Rafael Nadal did his best to shrug off his latest Grand Slam setback on Tuesday and pledged to fight on -- despite the "crazy", go-for-broke tennis now played by some of his rivals.
The 14-time Grand Slam champion, just three behind all-time leader Roger Federer, bombed out in the opening round of the Australian Open to fellow Spaniard Fernando Verdasco.
In only his second first-round loss at a major tournament, Nadal, 29, fought for four hours, 41 minutes before the inspired Verdasco won 7-6 (8/6), 4-6, 3-6, 7-6 (7/4), 6-2.
But Nadal was not seeking excuses as he heads home to work towards his favourite Grand Slam at Roland Garros, where he is a nine-time champion, in late May.
"The match is a tough loss for me, especially because it's not like last year when I arrived here playing bad and feeling myself not ready for it," Nadal said.
"This year was a completely different story. I have been playing and practising great and working so much."
"You know it's tough when you work so much and arrive at a very important event and you're going out too early."
"It's tough, but at the same time, I know I did everything that I can to be ready for it. Was not my day. Let's keep going. That's the only thing.
"There is no more thing to do than keep practising hard, keep practising the same way that I was doing the last four, five months."
Nadal, who is trying to bounce back from a disappointing 2015, said he was disappointed he was unable to replicate his form in training when he played Verdasco, a Davis Cup team-mate.
"That's it. I hope the next time I can compete better than what I did today, because I was playing good," he said.
It was one of the worst ever Grand Slam performances for Nadal, who also lost in the 2013 Wimbledon first round and has not won a major title since the 2014 French Open.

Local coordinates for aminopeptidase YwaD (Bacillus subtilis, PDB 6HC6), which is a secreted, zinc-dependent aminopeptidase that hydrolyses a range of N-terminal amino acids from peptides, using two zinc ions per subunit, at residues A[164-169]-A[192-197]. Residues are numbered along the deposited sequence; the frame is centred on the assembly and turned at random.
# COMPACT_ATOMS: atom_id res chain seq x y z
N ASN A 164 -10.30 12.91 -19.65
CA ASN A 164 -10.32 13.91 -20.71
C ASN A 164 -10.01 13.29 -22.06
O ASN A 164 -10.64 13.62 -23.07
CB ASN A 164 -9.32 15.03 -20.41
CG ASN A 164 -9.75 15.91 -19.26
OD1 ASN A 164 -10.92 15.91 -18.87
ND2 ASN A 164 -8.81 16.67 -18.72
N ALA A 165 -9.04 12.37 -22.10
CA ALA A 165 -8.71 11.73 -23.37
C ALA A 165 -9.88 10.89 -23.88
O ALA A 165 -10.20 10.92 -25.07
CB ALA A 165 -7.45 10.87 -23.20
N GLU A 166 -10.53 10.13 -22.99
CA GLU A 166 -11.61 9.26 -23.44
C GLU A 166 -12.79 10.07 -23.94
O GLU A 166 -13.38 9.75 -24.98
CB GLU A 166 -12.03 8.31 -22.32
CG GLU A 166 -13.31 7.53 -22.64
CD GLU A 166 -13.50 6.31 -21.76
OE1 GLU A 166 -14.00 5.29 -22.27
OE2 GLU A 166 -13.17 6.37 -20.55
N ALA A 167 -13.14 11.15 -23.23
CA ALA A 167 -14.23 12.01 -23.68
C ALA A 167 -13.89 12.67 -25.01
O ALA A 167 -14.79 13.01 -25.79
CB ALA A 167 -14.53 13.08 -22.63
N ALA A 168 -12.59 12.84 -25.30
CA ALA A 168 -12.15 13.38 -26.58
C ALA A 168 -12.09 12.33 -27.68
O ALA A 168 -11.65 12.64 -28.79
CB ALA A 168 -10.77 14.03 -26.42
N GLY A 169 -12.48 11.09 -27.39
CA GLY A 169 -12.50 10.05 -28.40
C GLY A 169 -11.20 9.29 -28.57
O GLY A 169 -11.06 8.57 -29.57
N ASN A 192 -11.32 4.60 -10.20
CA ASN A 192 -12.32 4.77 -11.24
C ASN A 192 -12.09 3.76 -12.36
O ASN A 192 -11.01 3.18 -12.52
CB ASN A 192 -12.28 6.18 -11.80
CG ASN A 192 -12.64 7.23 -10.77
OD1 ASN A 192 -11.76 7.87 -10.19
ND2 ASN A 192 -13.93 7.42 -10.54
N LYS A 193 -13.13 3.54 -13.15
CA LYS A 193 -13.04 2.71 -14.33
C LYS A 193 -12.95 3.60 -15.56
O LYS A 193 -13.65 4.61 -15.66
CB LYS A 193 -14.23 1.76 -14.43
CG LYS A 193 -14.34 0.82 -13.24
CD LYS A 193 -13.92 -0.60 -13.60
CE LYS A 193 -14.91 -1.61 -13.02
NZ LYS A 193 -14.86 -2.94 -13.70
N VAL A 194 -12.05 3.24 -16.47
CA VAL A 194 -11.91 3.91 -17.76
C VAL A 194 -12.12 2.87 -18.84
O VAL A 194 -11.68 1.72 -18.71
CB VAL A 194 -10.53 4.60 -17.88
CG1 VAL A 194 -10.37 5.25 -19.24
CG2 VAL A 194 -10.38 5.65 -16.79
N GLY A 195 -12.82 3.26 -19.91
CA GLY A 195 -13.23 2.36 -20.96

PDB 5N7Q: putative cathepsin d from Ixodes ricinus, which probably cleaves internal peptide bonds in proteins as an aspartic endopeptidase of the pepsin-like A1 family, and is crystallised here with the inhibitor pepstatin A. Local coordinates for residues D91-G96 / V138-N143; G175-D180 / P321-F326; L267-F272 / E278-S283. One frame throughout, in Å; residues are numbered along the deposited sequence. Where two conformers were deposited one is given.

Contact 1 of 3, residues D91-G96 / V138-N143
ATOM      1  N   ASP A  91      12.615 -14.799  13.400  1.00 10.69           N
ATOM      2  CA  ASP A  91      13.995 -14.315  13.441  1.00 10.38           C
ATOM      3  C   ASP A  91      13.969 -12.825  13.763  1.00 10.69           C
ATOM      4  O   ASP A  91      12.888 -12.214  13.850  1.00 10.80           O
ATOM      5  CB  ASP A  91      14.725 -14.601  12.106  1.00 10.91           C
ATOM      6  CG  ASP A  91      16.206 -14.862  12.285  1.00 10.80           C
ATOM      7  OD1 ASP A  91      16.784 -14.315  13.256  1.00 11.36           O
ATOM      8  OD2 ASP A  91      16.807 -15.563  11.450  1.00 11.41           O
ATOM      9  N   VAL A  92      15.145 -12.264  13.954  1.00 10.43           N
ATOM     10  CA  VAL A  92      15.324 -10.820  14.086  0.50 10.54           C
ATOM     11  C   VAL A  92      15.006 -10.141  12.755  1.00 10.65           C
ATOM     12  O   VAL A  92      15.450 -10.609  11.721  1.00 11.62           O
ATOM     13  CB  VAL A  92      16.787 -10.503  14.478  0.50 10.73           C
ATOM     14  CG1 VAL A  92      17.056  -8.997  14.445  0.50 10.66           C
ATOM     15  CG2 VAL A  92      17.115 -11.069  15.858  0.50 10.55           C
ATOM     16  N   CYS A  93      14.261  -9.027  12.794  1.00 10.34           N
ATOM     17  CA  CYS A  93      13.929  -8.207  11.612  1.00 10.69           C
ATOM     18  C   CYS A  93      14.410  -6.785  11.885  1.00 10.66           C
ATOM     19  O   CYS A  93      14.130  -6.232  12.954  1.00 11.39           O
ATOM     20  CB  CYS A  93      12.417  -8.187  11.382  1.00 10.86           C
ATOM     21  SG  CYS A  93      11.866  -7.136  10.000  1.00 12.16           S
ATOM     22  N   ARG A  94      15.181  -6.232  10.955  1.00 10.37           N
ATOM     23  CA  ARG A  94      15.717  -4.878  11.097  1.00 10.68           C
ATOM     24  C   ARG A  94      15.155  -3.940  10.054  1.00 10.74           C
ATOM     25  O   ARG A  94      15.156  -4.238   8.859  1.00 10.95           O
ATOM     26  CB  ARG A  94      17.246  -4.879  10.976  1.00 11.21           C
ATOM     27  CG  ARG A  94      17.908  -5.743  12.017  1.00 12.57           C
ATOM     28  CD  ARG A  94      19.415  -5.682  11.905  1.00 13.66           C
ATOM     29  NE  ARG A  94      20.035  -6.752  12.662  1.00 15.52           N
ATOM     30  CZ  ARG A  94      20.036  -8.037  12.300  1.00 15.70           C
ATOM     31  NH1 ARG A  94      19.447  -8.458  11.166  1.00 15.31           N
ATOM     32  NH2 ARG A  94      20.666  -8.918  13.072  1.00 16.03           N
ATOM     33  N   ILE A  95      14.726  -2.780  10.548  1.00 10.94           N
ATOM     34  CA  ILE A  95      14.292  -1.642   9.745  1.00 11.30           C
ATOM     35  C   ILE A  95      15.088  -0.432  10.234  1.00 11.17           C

Nadal has now failed to go further that the quarter-finals in his last six Grand Slams, as well as missing the 2014 US Open through injury.
Nadal said he was facing new challenges, with world number one Novak Djokovic now dominating the Grand Slams and his rivals also beefing up their games.
"The game is changing a little bit. Everybody now tries to hit all the balls," he said.
"There are no balls that you can prepare for the point. Everybody hits the ball hard and try to go for the winners in any position.
"The game has become a little bit more crazy in this aspect. But the real thing is my mission is make them play with difficult positions.
"So if they want to go for lot of winners with very difficult positions, the chance of having success is not very high. So that's the mistake for me today."
His exit continues a series of heartbreaks at the year's first Grand Slam tournament in Melbourne.
He missed the 2006 and 2013 editions through injury, had to retire injured against Andy Murray in 2010, and in 2011 he was hit by a muscle strain during his defeat to David Ferrer.
And in 2014, Nadal was hit by a back problem when he lost to Switzerland's Stan Wawrinka in the final.
Of his 14 Grand Slam successes, only one has come in Melbourne, in 2009.